Official Railway Guide "Coupon Station"

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Official Railway Guide "Coupon Station"

Postby rhallanger » Wed Aug 29, 2007 11:53 pm

I was looking at an old Official Railway Guide and several locations have a "+" next to the location. It says "coupon" station. What did that mean.

On older ORG's I also saw that there were several that had a special symbol for telegraph office. Why was that worthy of noting in the guide back then? I noticed many more telegraph offices than coupon stations.

Anyone care to share a little history?
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Postby BaltOhio » Thu Sep 06, 2007 5:12 pm

My memory is extremely hazy, but I believe "coupon station" meant a station that could sell interline tickets, which came in multiple "coupons" depending on the number of railroads to be used. Not every station could handle this kind of function, since it required a considerably more extensive file of tariffs plus some expertise in constructing a rate.

Telegraph stations were pretty much what the name implies, indicating a station that could send telegrams, back in the days before e-mail, cell phones, or even cheap long distance calls.
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Postby JimBoylan » Mon Sep 10, 2007 8:39 pm

BaltOhio wrote:"coupon station" meant a station that could sell interline tickets, which came in multiple "coupons" depending on the number of railroads to be used.
Corect. The autobiography "The Situation in Flushing (Mich.)" has a chapter about the Grand Trunk Western agent who kept spoiling coupon sets as he wrote a round trip ticket over Chicago to the West Coast. When he ran out of 6 coupon strips, he changed the reservations to use an extra road and started spoiling 8 coupon strips. The process continued through more and more complications and longer strips of coupons until he got one done without a mistake. The passenger, who didn't realize how large a country she inhabited, spent about a month traveling on her round trip!

At that time before about 1920, I think coupon tickets were in strips, instead of individual pages stapled into a booklet.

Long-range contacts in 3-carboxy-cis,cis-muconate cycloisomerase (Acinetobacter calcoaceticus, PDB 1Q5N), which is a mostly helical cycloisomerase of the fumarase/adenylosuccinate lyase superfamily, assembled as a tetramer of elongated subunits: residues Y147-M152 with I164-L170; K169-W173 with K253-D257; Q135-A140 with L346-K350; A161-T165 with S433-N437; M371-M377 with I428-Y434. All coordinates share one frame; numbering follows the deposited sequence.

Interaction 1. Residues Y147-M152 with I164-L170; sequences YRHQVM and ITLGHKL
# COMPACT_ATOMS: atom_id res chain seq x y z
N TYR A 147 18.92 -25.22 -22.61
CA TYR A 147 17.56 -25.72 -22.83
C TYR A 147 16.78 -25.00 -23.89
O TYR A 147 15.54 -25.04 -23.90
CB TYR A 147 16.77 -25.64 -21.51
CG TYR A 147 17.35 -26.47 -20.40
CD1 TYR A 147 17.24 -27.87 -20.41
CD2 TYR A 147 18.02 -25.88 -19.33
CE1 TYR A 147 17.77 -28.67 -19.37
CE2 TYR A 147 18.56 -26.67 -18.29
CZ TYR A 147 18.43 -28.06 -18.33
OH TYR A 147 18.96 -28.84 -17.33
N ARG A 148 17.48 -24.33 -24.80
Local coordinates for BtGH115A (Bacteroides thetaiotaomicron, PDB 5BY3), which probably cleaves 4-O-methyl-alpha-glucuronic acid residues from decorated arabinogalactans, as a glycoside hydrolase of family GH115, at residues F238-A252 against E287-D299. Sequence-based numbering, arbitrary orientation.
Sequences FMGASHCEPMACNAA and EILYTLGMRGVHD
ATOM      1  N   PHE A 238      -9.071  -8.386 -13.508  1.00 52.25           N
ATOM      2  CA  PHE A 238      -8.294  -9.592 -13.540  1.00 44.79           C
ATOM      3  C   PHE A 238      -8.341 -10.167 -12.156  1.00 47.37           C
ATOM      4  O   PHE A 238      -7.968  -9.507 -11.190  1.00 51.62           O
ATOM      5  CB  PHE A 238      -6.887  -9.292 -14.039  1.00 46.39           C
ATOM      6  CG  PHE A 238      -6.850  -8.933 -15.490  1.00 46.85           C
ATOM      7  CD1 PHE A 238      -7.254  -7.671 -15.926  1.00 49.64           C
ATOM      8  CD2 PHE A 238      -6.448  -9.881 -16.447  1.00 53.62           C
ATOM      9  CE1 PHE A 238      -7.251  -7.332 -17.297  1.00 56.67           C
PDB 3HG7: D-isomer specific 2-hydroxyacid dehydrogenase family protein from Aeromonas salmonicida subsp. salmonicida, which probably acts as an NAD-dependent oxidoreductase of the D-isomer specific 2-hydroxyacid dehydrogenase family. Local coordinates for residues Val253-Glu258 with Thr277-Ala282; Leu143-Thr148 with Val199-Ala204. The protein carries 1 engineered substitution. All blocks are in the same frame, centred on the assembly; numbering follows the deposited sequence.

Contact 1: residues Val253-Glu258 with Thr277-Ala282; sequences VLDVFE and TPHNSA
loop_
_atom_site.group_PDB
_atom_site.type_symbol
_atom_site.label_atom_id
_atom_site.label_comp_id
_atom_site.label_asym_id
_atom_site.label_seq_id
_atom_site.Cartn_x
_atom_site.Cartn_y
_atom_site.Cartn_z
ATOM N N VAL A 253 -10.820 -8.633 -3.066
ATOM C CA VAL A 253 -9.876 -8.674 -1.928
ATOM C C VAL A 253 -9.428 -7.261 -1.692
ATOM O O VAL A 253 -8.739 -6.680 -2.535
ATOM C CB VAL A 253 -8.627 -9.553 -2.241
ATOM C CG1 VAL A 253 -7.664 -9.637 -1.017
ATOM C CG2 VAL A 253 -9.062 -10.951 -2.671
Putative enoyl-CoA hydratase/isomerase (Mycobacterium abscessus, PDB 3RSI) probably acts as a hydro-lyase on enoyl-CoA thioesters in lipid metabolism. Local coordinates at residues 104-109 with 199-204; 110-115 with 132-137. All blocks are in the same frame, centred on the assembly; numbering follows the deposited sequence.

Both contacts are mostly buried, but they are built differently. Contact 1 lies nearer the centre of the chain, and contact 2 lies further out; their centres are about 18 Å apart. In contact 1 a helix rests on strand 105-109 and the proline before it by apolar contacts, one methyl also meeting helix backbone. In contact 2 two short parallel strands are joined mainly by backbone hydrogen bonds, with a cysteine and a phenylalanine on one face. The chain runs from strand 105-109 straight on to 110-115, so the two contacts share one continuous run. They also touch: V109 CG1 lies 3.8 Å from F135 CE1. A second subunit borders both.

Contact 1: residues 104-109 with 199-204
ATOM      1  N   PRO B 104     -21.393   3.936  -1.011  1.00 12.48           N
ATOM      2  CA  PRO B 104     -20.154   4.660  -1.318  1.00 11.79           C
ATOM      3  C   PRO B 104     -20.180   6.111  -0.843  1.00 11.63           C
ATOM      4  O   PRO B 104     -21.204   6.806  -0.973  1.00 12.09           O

You will find ads in the "Guide" by some railroads that only one coupon is needed between any 2 stations on their "family" of lines, while other roads will warn that a separate coupon is needed on either side of a gateway station or on a subsidiary road!
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Re: Official Railway Guide "Coupon Station"

Postby Mitch » Fri Sep 05, 2008 9:55 pm

Coupon books were a post WWII invention by Rand McNally when they were in the ticket printing business. Not every road used them. The South Shore sold strip interline tickets up to Amtrak day.

Give me that old "Association Ticket Paper" made by La Monte and Sons of Nutley, New Jersey.
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Re: Official Railway Guide "Coupon Station"

Postby younger » Sun Sep 19, 2010 6:15 pm

In February of 1972, some stations, at least, (such as the L&N station Birmingham, Ala.)were still using strip tickets (Southern had abandoned them in the fifties). I bought a RT ticket from Birmingham to San Francisco (and did not go through San Francisco) which gave me a circle tour west of Chicago: Birmingham-Louisville-Chicago-LA(via SFe)-San Diego-LA-Portland-Seattle-Minneapolis-Chicago-Louisville-Birmingham; twelve coupons in all. On that trip, I also made use of the old railroad tariffs which gave me a free side trip to San Diego.
I am glad that Amtrak no longer uses the airline form that it was using in the eighties.

When your travel was interline, it was possible to go to a coupon station and buy a ticket from your non-coupon origin to your destination; your trip had to have at least one leg on the road which issued the ticket.
Also, there was a time when there was a note in the Guide showing stations with public telephones.
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